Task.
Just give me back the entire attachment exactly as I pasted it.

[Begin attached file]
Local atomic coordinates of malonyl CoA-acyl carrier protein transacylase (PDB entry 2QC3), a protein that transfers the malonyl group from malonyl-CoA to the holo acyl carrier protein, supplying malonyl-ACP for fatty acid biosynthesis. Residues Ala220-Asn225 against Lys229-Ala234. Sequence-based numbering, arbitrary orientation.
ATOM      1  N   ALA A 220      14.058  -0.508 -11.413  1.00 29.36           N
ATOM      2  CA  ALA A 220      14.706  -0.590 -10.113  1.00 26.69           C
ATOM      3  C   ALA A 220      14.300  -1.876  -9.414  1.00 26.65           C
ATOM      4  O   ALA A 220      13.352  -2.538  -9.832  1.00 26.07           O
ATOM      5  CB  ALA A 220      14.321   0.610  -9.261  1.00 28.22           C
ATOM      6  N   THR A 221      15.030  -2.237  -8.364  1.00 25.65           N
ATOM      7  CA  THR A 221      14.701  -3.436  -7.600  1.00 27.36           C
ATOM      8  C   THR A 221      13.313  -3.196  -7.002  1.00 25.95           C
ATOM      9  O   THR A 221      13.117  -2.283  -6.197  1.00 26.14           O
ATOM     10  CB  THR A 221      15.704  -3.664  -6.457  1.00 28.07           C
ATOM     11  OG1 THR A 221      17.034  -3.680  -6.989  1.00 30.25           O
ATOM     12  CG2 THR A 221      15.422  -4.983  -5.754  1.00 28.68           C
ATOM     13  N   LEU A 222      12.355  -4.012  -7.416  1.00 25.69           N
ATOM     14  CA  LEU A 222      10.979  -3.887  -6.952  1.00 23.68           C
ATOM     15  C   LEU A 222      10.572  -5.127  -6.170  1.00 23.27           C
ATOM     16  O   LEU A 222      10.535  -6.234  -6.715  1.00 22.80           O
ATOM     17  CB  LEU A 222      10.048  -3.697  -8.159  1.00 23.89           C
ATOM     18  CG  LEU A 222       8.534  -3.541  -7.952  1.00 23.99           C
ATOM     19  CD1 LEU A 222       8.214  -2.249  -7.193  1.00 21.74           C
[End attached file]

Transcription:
Local atomic coordinates of malonyl CoA-acyl carrier protein transacylase (PDB entry 2QC3), a protein that transfers the malonyl group from malonyl-CoA to the holo acyl carrier protein, supplying malonyl-ACP for fatty acid biosynthesis. Residues Ala220-Asn225 against Lys229-Ala234. Sequence-based numbering, arbitrary orientation.
ATOM      1  N   ALA A 220      14.058  -0.508 -11.413  1.00 29.36           N
ATOM      2  CA  ALA A 220      14.706  -0.590 -10.113  1.00 26.69           C
ATOM      3  C   ALA A 220      14.300  -1.876  -9.414  1.00 26.65           C
ATOM      4  O   ALA A 220      13.352  -2.538  -9.832  1.00 26.07           O
ATOM      5  CB  ALA A 220      14.321   0.610  -9.261  1.00 28.22           C
ATOM      6  N   THR A 221      15.030  -2.237  -8.364  1.00 25.65           N
ATOM      7  CA  THR A 221      14.701  -3.436  -7.600  1.00 27.36           C
ATOM      8  C   THR A 221      13.313  -3.196  -7.002  1.00 25.95           C
ATOM      9  O   THR A 221      13.117  -2.283  -6.197  1.00 26.14           O
ATOM     10  CB  THR A 221      15.704  -3.664  -6.457  1.00 28.07           C
ATOM     11  OG1 THR A 221      17.034  -3.680  -6.989  1.00 30.25           O
ATOM     12  CG2 THR A 221      15.422  -4.983  -5.754  1.00 28.68           C
ATOM     13  N   LEU A 222      12.355  -4.012  -7.416  1.00 25.69           N
ATOM     14  CA  LEU A 222      10.979  -3.887  -6.952  1.00 23.68           C
ATOM     15  C   LEU A 222      10.572  -5.127  -6.170  1.00 23.27           C
ATOM     16  O   LEU A 222      10.535  -6.234  -6.715  1.00 22.80           O
ATOM     17  CB  LEU A 222      10.048  -3.697  -8.159  1.00 23.89           C
ATOM     18  CG  LEU A 222       8.534  -3.541  -7.952  1.00 23.99           C
ATOM     19  CD1 LEU A 222       8.214  -2.249  -7.193  1.00 21.74           C